• Open Access

Scientific Opinion on the substantiation of a health claim related to beta-alanine and increase in physical performance during short-duration, high-intensity exercise pursuant to Article 13(5) of Regulation (EC) No 1924/2006

Authors

  • EFSA Panel on Dietetic Products, Nutrition and Allergies (NDA)


  • Panel members: Carlo Agostoni, Roberto Berni Canani, Susan Fairweather-Tait, Marina Heinonen, Hannu Korhonen, Sébastien La Vieille, Rosangela Marchelli, Ambroise Martin, Androniki Naska, Monika Neuhäuser-Berthold, Grażyna Nowicka, Yolanda Sanz, Alfonso Siani, Anders Sjödin, Martin Stern, Sean (J.J.) Strain, Inge Tetens, Daniel Tomé, Dominique Turck and Hans Verhagen.
  • Correspondence: nda@efsa.europa.eu
  • Acknowledgement: The Panel wishes to thank the members of the Working Group on Claims: Carlo Agostoni, Jean-Louis Bresson, Susan Fairweather-Tait, Marina Heinonen, Ambroise Martin, Hildegard Przyrembel, Yolanda Sanz, Alfonso Siani, Anders Sjödin, Sean (J.J.) Strain, Inge Tetens, Hendrik van Loveren, Hans Verhagen and Peter Willatts for the preparatory work on this scientific opinion.
  • Adoption date: 25 June 2014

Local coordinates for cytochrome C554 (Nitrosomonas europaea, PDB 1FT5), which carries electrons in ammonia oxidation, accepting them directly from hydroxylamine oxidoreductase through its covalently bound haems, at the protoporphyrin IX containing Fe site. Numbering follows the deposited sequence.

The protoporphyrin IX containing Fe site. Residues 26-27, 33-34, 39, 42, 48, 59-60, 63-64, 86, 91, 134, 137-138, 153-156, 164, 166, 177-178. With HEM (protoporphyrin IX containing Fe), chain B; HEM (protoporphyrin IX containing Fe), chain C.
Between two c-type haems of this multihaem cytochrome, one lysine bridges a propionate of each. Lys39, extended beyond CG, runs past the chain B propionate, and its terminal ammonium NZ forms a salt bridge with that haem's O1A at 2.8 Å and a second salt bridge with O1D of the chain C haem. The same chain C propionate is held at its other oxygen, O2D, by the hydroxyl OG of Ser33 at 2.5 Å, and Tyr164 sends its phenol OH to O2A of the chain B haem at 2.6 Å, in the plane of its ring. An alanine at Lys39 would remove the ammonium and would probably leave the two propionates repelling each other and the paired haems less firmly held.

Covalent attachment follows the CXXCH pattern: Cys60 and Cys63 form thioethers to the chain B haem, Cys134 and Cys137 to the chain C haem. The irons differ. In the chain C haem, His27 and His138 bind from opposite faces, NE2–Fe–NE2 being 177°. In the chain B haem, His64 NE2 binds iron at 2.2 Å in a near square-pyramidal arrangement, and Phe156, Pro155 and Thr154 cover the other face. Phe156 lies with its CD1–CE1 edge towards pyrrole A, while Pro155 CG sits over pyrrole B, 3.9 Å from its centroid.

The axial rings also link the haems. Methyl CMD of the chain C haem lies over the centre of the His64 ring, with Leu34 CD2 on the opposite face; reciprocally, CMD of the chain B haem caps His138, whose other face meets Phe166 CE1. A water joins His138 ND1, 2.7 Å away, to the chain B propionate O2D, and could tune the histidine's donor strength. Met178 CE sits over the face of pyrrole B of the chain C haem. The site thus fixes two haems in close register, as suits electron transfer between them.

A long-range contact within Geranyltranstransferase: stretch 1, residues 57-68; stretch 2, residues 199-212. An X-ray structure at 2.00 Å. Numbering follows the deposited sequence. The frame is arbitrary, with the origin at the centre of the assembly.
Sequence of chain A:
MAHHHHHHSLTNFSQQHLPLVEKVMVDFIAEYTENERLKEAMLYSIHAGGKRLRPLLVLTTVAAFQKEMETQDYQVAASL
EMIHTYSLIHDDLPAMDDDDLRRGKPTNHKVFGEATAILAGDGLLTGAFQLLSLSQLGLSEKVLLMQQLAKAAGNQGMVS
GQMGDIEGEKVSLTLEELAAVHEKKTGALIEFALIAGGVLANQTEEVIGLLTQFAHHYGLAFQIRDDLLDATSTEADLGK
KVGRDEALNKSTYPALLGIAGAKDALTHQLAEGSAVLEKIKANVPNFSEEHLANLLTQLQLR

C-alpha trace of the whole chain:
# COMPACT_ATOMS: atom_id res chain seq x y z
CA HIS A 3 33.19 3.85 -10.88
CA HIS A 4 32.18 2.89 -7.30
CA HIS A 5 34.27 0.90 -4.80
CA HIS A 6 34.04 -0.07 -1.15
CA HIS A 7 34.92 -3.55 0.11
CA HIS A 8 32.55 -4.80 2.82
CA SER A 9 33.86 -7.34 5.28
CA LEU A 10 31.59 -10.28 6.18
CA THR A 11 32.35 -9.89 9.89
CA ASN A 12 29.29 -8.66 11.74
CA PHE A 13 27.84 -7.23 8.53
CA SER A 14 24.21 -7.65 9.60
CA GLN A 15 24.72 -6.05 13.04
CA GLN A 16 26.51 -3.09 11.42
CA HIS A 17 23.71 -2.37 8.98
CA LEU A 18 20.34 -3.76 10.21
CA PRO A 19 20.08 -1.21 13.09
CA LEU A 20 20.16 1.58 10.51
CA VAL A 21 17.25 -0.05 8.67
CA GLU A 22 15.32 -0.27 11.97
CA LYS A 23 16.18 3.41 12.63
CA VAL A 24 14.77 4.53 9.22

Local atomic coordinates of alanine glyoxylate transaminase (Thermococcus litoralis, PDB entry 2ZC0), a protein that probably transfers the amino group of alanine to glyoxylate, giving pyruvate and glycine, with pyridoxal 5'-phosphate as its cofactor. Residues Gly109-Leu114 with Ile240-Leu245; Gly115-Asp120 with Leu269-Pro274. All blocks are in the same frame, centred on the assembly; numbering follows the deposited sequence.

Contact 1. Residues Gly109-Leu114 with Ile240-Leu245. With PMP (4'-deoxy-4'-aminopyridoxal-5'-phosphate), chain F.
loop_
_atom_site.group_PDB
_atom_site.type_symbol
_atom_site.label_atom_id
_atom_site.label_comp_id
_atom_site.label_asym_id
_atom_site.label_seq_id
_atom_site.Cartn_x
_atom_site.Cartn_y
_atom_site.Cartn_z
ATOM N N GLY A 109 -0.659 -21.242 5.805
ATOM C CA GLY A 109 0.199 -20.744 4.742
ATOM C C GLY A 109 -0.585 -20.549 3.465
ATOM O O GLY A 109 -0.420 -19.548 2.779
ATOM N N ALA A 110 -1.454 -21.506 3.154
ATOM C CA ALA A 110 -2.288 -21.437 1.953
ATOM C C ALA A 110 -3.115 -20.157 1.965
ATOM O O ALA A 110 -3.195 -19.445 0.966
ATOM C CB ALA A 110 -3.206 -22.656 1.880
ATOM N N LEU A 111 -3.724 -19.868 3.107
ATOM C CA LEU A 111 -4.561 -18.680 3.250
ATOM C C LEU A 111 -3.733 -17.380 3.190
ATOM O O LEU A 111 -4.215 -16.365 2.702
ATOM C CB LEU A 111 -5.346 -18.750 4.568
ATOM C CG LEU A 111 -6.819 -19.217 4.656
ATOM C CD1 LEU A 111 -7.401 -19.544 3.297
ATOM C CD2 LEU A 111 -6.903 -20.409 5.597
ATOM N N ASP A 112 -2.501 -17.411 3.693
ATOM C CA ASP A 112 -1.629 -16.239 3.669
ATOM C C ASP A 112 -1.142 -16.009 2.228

• Published date: 16 July 2014
  • Question number: EFSA-Q-2013-00974
  • On request from: Competent Authority of the United Kingdom following an application by Natural Alternative International, Inc. (NAI)

Abstract

Following an application from Natural Alternative International, Inc. (NAI), submitted pursuant to Article 13(5) of Regulation (EC) No 1924/2006 via the Competent Authority of the United Kingdom, the Panel on Dietetic Products, Nutrition and Allergies (NDA) was asked to deliver an opinion on the scientific substantiation of a health claim related to beta-alanine and increase in physical performance during short-duration, high-intensity exercise. The food constituent that is the subject of the claim is beta-alanine, which is sufficiently characterised. The Panel considers that an increase in physical performance during short-duration, high-intensity exercise is a beneficial physiological effect. In weighing the evidence the Panel took into account that only one out of 11 pertinent human intervention studies (including 14 pertinent outcomes) from which conclusions could be drawn showed an effect of beta-alanine on physical performance during short-duration, high intensity exercise. The Panel concludes that a cause and effect relationship has not been established between the consumption of beta-alanine and an increase in physical performance during short-duration, high intensity exercise.

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